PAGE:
This page is for the academic year 2021-22. The current handbook year is 2022-23
||Available in 2021/22
Excluded Combination of Modules
- To provide students with an integrated understanding of practical research skills and a broad-based knowledge of philosophical research in ways that enhance the connections between the modules offered in the Programme.
- To teach students about the process of research development through actively reflecting on their experiences of engaging with the research presentations of professionals.
- To teach students how to present research papers in a style and format that is appropriate to the discipline.
- To inform students of how to use and reference a variety of resources including Internet resources, and to instill appropriate judgement with regard to the variety of research resources available.
- To teach students how to pose clear, succinct research questions and to identify literature that is relevant to their proposed topic and read selectively.
- To impress upon students that the question of which research methods and techniques a philosopher should employ is itself a difficult philosophical question, to which many conflicting answers have been proposed, and, in the process, to convey an understanding of some of the many different argument structures and writing techniques that are employed in philosophy.
- To enable students to critically reflect at an advanced level on distinctions made between philosophical 'traditions' and perspectives, and to address the issues of whether, when and how various philosophical presuppositions should be defended.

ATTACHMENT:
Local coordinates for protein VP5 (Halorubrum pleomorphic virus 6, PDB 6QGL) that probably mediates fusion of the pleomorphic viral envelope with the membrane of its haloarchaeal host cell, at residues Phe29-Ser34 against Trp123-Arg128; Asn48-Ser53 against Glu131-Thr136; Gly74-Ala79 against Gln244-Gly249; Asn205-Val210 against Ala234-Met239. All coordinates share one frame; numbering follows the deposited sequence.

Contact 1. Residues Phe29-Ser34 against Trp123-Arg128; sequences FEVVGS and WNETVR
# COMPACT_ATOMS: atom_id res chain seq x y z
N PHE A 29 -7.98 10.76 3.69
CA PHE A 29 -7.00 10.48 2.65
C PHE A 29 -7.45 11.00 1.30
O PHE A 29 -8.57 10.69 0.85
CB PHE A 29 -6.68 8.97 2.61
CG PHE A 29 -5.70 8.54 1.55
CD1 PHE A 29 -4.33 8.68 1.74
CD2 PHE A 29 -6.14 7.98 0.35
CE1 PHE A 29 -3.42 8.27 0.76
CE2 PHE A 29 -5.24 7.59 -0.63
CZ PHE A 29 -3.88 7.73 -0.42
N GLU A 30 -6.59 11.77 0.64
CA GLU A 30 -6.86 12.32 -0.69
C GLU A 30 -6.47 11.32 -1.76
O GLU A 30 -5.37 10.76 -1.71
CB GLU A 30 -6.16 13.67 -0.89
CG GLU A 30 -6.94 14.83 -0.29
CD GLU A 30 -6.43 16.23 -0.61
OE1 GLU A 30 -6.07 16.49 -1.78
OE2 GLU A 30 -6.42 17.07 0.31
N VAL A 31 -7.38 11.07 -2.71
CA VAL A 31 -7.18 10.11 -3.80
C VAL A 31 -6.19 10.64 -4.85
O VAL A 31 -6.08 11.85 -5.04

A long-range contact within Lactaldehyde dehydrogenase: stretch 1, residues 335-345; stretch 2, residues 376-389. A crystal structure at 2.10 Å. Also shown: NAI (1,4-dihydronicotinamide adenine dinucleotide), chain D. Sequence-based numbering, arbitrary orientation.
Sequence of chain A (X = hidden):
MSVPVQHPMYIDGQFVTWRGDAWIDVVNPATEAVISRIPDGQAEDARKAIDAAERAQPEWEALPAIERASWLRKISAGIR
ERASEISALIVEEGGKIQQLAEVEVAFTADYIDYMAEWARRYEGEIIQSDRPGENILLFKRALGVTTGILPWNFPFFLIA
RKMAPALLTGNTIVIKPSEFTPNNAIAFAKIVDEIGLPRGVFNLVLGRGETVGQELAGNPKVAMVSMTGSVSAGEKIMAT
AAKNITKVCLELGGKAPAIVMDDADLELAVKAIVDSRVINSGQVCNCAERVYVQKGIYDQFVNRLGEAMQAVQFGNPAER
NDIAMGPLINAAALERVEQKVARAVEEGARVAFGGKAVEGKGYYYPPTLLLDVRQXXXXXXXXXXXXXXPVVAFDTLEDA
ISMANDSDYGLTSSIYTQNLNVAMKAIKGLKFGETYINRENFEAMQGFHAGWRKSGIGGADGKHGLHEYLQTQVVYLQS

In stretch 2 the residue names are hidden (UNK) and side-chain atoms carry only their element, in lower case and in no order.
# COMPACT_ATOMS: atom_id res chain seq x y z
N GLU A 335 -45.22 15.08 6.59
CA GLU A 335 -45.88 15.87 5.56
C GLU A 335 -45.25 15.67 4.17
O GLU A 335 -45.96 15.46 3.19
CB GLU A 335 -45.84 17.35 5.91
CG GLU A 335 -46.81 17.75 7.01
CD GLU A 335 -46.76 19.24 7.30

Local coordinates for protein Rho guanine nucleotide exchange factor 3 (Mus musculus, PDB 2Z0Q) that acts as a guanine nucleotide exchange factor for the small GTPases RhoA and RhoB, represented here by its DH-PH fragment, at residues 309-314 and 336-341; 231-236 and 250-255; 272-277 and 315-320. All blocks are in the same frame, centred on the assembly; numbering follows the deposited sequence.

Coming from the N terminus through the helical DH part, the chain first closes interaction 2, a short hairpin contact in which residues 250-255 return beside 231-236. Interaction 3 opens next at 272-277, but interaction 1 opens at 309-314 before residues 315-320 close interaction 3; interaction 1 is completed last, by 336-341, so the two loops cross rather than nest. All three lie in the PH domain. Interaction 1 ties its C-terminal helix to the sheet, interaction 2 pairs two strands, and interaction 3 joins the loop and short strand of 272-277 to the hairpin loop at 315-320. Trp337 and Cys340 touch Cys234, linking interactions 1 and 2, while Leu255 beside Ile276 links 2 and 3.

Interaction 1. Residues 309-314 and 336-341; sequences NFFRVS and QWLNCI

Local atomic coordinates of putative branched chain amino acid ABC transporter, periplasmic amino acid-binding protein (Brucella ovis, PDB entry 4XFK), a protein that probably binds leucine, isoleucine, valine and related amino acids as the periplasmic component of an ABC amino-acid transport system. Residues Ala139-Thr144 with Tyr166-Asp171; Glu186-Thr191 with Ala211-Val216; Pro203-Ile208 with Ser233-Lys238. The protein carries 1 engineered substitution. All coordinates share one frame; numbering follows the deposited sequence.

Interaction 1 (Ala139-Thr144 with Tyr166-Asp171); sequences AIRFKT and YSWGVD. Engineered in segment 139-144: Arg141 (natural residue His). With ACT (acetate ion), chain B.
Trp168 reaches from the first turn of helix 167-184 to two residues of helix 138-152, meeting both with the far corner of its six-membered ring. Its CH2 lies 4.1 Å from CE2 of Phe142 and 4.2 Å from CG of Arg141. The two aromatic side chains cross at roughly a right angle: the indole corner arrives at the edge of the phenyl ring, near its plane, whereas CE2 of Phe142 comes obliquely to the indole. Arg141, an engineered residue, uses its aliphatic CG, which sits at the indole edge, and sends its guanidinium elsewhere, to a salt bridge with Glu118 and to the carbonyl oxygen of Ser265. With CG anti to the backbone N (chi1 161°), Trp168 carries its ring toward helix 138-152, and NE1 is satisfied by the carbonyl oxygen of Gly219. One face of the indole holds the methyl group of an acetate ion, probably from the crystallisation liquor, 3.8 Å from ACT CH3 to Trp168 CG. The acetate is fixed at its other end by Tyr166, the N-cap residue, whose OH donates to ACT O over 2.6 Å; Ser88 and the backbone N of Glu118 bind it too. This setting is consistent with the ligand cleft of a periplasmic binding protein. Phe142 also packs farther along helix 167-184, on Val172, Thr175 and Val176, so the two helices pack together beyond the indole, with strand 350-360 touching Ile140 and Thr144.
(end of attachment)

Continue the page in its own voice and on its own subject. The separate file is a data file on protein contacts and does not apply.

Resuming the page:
- To teach students how to identify and critically examine the presuppositions of their own philosophical work and to gain an understanding of how that is related to the wider context of the discipline.
- 9 x 1.5 hr sessions, will include training and development of practical research skills such as library and E-resource research methods, referencing and bibliographic conventions and reflection on seminar presentation techniques. These sessions will be a discipline-specific complement to the University Library Workshop providing students with an understanding of how to search for and acquire relevant books, articles, chapters, and other resources. Through seminar discussions students will also learn about different conceptions of what philosophy is and how it should be done and engage with some of the most important philosophers and classic publications that constitute pivotal moments in the development of philosophical research. Indicative topics are: naturalism; meta-metaphysics; the relation between history of science and philosophy of science; philosophy and medicine (medical humanities); ethics in theory and practice; philosophy and religion; phenomenology.
- Students will:
- know which library resources are available.